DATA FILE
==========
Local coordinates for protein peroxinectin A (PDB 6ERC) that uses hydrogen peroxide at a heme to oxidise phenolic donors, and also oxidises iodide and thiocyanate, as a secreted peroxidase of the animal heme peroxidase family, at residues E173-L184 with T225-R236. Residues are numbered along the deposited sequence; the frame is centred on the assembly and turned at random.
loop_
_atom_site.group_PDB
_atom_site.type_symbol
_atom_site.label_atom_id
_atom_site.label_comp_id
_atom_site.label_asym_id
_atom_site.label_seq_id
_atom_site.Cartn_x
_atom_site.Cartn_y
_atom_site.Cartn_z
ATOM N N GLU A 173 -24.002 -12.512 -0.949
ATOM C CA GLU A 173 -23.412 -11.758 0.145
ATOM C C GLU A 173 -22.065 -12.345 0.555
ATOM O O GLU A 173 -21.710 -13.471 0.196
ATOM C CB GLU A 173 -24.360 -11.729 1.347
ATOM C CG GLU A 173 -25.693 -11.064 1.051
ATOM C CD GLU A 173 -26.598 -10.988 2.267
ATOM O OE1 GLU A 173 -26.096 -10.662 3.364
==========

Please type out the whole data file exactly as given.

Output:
Local coordinates for protein peroxinectin A (PDB 6ERC) that uses hydrogen peroxide at a heme to oxidise phenolic donors, and also oxidises iodide and thiocyanate, as a secreted peroxidase of the animal heme peroxidase family, at residues E173-L184 with T225-R236. Residues are numbered along the deposited sequence; the frame is centred on the assembly and turned at random.
loop_
_atom_site.group_PDB
_atom_site.type_symbol
_atom_site.label_atom_id
_atom_site.label_comp_id
_atom_site.label_asym_id
_atom_site.label_seq_id
_atom_site.Cartn_x
_atom_site.Cartn_y
_atom_site.Cartn_z
ATOM N N GLU A 173 -24.002 -12.512 -0.949
ATOM C CA GLU A 173 -23.412 -11.758 0.145
ATOM C C GLU A 173 -22.065 -12.345 0.555
ATOM O O GLU A 173 -21.710 -13.471 0.196
ATOM C CB GLU A 173 -24.360 -11.729 1.347
ATOM C CG GLU A 173 -25.693 -11.064 1.051
ATOM C CD GLU A 173 -26.598 -10.988 2.267
ATOM O OE1 GLU A 173 -26.096 -10.662 3.364